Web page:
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GBP/CHF in Tight Range Following Labour Data, Swiss Government Says Franc ‘Highly Valued’

November 15, 2017 4:58 pm | Modified November 15, 2017 4:58 pm
CHF, GBP | BY admin

Wednesday afternoon’s European trading saw the Pound remain in a tight range against the ‘highly valued’ Swiss Franc (GBP/CHF), around 0.10% higher at 1.3036. The Swiss currency has been deemed ‘significantly overvalued’ for a number of years by the Swiss National Bank (SNB), but after falling against the Euro (CHF/EUR) recently, the central bank changed its language to say that the currency remains ‘highly valued’. 

This has been echoed today by the Swiss government which has also stated the Franc’s highly valued. This term has been used by the SNB since September as political uncertainties have stabilised in Europe. The Swiss currency is seen as a safe-haven asset and therefore any geopolitical risks can allow the currency to become very popular with investors.

SNB Chief Thomas Jordan reiterated that negative interest rates and the willingness of the central bank to intervene in the currency market should it need to, was imperative in order to keep the currency on a short leash.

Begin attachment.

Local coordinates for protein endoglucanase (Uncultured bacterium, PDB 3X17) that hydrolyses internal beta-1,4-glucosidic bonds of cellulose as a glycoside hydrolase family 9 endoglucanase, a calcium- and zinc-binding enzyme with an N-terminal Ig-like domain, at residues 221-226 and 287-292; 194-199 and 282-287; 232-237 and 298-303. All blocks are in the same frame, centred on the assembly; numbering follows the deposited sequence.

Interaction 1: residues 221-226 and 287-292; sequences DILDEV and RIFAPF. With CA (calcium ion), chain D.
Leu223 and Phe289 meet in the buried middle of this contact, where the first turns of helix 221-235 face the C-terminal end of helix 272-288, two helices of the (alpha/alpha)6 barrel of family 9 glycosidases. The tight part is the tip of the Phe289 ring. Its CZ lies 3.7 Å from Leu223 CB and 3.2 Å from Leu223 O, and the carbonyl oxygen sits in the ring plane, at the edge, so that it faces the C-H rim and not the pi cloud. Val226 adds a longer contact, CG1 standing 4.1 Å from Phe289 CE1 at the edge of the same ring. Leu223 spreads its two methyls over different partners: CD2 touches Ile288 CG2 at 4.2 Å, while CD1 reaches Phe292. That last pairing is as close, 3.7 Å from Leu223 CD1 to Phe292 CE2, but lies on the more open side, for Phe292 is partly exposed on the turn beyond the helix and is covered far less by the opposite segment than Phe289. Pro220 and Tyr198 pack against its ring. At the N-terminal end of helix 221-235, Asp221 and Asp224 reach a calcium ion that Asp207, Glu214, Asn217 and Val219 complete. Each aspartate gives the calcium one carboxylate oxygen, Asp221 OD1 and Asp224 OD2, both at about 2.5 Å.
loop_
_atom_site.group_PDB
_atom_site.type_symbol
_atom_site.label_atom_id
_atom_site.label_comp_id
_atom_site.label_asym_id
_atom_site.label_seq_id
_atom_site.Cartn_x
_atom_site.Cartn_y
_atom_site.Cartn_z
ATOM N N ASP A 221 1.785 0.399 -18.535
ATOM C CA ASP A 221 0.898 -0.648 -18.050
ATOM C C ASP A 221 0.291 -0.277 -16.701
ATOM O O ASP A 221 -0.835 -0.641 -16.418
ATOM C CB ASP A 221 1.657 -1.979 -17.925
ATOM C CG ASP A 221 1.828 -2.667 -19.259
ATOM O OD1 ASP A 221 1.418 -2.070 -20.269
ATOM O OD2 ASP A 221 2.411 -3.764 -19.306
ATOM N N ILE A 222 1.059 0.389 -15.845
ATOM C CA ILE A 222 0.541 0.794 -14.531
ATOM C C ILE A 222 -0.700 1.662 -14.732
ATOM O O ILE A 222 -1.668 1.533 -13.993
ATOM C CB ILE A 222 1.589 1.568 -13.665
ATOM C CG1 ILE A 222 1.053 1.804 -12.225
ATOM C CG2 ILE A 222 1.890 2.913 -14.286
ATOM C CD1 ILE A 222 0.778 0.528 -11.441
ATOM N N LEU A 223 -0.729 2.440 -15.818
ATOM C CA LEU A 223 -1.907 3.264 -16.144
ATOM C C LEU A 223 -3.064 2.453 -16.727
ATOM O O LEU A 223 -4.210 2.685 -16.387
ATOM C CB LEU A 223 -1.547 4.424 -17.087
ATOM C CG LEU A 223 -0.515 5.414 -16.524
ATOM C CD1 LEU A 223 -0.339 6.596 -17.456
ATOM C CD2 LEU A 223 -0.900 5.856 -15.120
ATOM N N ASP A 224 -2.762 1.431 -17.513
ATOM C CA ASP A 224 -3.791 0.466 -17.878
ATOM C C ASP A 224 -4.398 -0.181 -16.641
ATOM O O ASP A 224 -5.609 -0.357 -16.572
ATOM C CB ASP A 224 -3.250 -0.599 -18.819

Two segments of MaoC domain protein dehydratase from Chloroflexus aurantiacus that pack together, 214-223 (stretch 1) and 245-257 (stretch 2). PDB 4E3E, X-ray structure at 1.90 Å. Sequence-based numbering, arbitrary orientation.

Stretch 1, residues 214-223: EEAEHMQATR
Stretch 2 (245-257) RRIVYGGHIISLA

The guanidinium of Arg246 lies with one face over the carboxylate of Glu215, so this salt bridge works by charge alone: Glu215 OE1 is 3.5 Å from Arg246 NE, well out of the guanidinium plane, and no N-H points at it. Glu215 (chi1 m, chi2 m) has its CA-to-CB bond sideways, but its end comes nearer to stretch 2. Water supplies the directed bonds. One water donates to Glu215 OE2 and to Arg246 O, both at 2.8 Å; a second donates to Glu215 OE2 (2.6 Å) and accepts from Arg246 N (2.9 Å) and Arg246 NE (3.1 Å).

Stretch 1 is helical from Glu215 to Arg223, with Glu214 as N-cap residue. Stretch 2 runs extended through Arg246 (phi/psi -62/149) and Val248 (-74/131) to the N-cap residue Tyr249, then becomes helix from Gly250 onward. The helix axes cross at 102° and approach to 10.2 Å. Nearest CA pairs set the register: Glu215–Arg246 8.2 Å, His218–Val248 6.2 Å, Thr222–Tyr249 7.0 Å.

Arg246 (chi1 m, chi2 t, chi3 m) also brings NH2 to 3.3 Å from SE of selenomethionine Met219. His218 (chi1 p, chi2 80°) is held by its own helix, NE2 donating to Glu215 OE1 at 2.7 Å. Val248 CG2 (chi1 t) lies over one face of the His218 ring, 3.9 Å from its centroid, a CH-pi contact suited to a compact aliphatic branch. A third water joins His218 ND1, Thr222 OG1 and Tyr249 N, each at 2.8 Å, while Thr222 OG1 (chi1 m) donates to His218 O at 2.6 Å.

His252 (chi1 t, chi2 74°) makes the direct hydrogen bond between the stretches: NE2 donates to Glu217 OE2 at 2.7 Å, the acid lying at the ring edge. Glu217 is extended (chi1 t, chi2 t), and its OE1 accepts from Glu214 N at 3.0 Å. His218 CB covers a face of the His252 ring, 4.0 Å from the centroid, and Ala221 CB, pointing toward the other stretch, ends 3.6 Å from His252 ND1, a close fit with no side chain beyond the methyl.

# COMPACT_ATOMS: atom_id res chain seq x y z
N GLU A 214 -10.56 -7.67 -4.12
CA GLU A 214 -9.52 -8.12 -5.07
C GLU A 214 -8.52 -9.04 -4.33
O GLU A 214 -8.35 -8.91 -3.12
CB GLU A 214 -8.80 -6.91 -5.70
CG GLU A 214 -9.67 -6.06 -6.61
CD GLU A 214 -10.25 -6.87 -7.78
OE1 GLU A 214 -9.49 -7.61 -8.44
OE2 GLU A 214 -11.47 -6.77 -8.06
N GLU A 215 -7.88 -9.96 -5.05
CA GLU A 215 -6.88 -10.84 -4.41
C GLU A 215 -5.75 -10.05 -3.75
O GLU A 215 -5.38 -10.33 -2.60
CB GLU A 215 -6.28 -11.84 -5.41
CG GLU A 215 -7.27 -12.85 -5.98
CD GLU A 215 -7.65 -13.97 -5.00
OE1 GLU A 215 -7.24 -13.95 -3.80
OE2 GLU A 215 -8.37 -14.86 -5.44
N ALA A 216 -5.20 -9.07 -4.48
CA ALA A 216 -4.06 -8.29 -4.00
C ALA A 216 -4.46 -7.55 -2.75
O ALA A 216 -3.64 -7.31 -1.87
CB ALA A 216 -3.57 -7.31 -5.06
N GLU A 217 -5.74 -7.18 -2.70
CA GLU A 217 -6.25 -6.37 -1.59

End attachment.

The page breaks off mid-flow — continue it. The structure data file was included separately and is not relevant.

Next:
A higher Swiss Franc has weighed on Switzerland’s economy which relies heavily on exports. For the past two-and-a-half years the central bank has introduced negative interest rates and intervened in the currency market where necessary in order to lessen demand.

The Organisation for Economic Co-operation and Development (OECD) has also spoken positively in the most recent country report when discussing the nation’s economic strength and resilience. However, the report goes on to suggest that Swiss expansion has been heavily reliant on construction and real estate, two areas that have benefited from the low interest rates. The OECD sites this as a reason for higher economic risk.

Meanwhile, in the UK, the Pound has been trending lower against a host of currency majors as investors digest the disappointing labour market figures. Tomorrow’s UK Retail Sales stats will be closely eyed also, to see how consumer consumption is faring in the wake of the Brexit referendum and regular bouts of political uncertainty.

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